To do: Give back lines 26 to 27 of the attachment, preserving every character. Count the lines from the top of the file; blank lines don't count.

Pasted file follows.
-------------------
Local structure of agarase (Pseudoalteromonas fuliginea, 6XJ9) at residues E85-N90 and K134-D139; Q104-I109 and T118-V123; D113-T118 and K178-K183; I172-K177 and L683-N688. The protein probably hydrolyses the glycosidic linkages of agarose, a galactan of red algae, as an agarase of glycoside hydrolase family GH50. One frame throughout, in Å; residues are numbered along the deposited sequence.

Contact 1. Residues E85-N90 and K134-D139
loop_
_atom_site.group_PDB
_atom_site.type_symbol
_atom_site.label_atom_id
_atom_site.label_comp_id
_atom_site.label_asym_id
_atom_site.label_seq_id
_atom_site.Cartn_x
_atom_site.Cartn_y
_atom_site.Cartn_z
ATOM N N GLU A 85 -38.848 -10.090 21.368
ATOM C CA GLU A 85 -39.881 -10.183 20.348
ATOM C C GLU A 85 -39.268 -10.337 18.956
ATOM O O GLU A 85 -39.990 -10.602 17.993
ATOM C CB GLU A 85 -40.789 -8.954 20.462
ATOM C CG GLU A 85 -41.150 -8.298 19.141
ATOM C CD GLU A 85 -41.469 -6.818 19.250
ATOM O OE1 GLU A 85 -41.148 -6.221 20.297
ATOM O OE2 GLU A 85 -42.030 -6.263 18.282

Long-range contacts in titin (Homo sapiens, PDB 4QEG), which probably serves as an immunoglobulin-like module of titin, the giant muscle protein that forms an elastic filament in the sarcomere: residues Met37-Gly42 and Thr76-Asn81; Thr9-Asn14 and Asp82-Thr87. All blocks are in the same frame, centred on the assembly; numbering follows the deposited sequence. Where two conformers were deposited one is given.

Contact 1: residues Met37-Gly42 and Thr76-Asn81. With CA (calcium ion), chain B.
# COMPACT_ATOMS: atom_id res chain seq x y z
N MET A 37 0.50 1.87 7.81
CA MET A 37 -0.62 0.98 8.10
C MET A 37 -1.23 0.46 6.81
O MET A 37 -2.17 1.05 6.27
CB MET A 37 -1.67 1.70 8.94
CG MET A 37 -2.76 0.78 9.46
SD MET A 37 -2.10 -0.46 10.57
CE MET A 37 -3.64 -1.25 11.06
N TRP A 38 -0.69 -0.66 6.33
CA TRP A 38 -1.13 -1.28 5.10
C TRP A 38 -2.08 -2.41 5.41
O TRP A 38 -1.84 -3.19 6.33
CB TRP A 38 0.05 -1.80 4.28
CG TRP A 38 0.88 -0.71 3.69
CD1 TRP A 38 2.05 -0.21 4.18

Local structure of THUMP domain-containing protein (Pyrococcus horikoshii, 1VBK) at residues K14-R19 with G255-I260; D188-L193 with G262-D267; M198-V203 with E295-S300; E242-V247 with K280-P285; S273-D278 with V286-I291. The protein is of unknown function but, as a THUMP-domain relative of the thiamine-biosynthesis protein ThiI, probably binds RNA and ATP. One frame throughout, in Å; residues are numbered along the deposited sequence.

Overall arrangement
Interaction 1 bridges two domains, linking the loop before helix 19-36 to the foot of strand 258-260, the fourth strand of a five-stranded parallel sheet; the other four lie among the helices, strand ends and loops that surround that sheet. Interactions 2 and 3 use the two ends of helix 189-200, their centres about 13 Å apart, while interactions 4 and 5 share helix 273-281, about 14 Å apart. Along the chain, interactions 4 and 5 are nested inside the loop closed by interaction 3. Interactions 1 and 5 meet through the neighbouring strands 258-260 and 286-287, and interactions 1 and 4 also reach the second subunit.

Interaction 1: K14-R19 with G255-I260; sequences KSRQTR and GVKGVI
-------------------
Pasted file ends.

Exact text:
CA MET A 37 -0.62 0.98 8.10
C MET A 37 -1.23 0.46 6.81